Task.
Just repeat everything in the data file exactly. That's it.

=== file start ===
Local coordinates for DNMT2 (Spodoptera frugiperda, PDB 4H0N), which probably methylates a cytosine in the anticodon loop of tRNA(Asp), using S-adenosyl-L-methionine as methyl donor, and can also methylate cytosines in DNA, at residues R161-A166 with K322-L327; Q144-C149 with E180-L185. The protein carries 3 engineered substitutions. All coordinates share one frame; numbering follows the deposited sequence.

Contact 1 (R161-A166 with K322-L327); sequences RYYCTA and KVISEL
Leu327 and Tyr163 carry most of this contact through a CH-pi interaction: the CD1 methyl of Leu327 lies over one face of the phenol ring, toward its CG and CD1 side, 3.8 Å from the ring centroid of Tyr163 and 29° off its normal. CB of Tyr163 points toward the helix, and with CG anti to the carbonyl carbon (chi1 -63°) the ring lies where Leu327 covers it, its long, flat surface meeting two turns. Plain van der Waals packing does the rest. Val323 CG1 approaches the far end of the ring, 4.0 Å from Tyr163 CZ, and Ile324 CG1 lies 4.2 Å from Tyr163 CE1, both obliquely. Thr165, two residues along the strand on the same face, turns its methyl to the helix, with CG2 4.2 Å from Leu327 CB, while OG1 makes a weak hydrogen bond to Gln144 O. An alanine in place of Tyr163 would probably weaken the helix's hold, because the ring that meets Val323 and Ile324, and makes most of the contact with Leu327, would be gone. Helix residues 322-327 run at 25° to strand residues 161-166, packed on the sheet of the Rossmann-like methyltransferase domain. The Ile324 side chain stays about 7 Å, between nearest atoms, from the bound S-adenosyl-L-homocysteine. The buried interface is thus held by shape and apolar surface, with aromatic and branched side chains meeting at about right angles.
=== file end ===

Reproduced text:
Local coordinates for DNMT2 (Spodoptera frugiperda, PDB 4H0N), which probably methylates a cytosine in the anticodon loop of tRNA(Asp), using S-adenosyl-L-methionine as methyl donor, and can also methylate cytosines in DNA, at residues R161-A166 with K322-L327; Q144-C149 with E180-L185. The protein carries 3 engineered substitutions. All coordinates share one frame; numbering follows the deposited sequence.

Contact 1 (R161-A166 with K322-L327); sequences RYYCTA and KVISEL
Leu327 and Tyr163 carry most of this contact through a CH-pi interaction: the CD1 methyl of Leu327 lies over one face of the phenol ring, toward its CG and CD1 side, 3.8 Å from the ring centroid of Tyr163 and 29° off its normal. CB of Tyr163 points toward the helix, and with CG anti to the carbonyl carbon (chi1 -63°) the ring lies where Leu327 covers it, its long, flat surface meeting two turns. Plain van der Waals packing does the rest. Val323 CG1 approaches the far end of the ring, 4.0 Å from Tyr163 CZ, and Ile324 CG1 lies 4.2 Å from Tyr163 CE1, both obliquely. Thr165, two residues along the strand on the same face, turns its methyl to the helix, with CG2 4.2 Å from Leu327 CB, while OG1 makes a weak hydrogen bond to Gln144 O. An alanine in place of Tyr163 would probably weaken the helix's hold, because the ring that meets Val323 and Ile324, and makes most of the contact with Leu327, would be gone. Helix residues 322-327 run at 25° to strand residues 161-166, packed on the sheet of the Rossmann-like methyltransferase domain. The Ile324 side chain stays about 7 Å, between nearest atoms, from the bound S-adenosyl-L-homocysteine. The buried interface is thus held by shape and apolar surface, with aromatic and branched side chains meeting at about right angles.